Comparing Retirement Plans For Self-Employed Individuals

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Startups and freelance work are slowly gaining ground, especially with the Internet making inroads into different walks of human life. Though self-employment presents multiple benefits such as increased autonomy and flexibility, there are negatives to this line of work too. The biggest drawback perhaps is taxes or most people’s inability to manage them. Invariably, self-employed individuals end up remitting two times the taxes salaried employees pay; these include Medicare and Social Security taxes. The other disadvantage is there isn’t any proper or organized employee benefit plan such as a retirement and health insurance plan, which is usually associated with a conventional job. Fortunately, there is light at the end of this tunnel, in the form of retirement plans. Let’s take a look at and do a comparison of retirement plans for self employed individuals.

Solo 401(k)

Solo 401(k) is a solid option for entrepreneurs and their better halves who can set aside a substantial amount of their income. As an employee, you could stash away a maximum of $16,500. As an employer, you could contribute an additional 25 percent of the compensation, which includes your employee contribution. In case you are 50 years or more, the ceiling for your contribution would be heightened.

Basically, the plan is popular for it generous contribution limits. In case there is an annual or set-up fee, the contribution limits would be low. You could pay a minor set-up fee, in addition to a yearly fee. And these contribution sums are not mandatory, meaning you could go all out during flush years and skimp during leaner periods. In case you have an IRA that’s being funded from the 401(k) of your previous employer, then those retirement savings could be rolled into your fresh solo 401(k). Certain accounts provide a Roth option too.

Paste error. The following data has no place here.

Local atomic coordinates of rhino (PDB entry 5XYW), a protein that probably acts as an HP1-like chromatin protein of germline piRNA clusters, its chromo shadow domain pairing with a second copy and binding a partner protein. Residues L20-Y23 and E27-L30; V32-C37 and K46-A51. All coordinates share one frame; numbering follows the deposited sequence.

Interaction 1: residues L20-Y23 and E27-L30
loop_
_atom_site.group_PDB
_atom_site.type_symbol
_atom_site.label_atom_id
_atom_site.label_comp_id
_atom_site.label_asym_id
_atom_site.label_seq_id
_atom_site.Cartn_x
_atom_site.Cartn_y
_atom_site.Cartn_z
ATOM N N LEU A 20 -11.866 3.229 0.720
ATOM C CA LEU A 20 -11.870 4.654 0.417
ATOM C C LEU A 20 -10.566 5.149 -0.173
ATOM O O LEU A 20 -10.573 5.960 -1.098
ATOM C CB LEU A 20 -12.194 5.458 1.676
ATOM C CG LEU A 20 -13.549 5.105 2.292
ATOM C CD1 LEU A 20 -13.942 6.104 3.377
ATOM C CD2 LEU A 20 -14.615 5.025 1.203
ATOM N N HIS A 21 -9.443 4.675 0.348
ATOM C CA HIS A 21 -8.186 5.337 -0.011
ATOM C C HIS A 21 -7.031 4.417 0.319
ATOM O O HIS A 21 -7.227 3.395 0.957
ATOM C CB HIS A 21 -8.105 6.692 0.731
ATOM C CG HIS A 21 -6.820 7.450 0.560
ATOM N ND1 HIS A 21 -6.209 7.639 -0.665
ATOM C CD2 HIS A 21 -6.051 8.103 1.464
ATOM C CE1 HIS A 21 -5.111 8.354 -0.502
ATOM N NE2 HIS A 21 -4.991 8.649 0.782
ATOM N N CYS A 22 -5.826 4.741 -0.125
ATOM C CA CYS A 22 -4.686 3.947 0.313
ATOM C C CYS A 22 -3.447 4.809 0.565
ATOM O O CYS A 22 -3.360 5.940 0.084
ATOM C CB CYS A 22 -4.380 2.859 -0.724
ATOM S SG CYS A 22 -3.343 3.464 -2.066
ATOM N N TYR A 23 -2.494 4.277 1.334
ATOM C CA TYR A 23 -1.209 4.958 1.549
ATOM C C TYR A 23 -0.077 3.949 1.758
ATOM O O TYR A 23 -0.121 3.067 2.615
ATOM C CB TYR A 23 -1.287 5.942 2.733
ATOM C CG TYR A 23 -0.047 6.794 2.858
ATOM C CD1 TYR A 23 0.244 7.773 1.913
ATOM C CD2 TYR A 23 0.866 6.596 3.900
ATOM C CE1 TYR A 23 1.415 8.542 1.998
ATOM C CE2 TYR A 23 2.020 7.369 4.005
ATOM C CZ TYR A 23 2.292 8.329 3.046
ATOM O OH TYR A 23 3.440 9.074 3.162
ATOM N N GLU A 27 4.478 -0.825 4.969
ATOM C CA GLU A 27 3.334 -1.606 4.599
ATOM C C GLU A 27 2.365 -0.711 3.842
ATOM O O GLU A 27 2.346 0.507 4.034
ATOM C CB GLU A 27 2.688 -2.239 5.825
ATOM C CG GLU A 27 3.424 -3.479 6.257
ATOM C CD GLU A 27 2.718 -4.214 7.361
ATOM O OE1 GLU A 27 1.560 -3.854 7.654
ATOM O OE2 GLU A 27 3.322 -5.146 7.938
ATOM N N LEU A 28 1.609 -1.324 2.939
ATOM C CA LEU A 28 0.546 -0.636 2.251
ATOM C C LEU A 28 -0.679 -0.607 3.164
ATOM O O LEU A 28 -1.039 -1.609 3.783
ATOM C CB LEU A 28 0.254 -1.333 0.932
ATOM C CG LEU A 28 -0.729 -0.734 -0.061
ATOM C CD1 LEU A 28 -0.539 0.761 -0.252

Also, it’s possible to draw a loan or borrow money against solo 401(k). This option comes in handy when you need some money quickly. Generally, the loan available is up to 50 percent of the account balance, and the maximum repayment period is 5 years. However, such borrowing is not advisable unless there’s an emergency scenario. But the fact that you have the option would provide you some psychological comfort.

There are also other options that allow you to rollover your 401K into gold or silver.

The downside to a solo 401(k) is that only the business owner and his/her spouse could participate in the plan. This, as a result, makes the plan less feasible if you are still at a day job. If you’re contributing to an employee 401(k), you probably might be saving significantly already.

SEP-IRA (Simplified Employee Pension)

SEP-IRA is the next plan we shall talk about in this comparison of retirement plans for self employed individuals. A SEP-IRA is ideal if your business comprises just you and not too many people. SEP-IRA, or simplified employee expansion, takes a basic approach to set pretax savings aside. The upper limit for the contribution is 25 percent. However, a SEP-IRA is not a Roth IRA.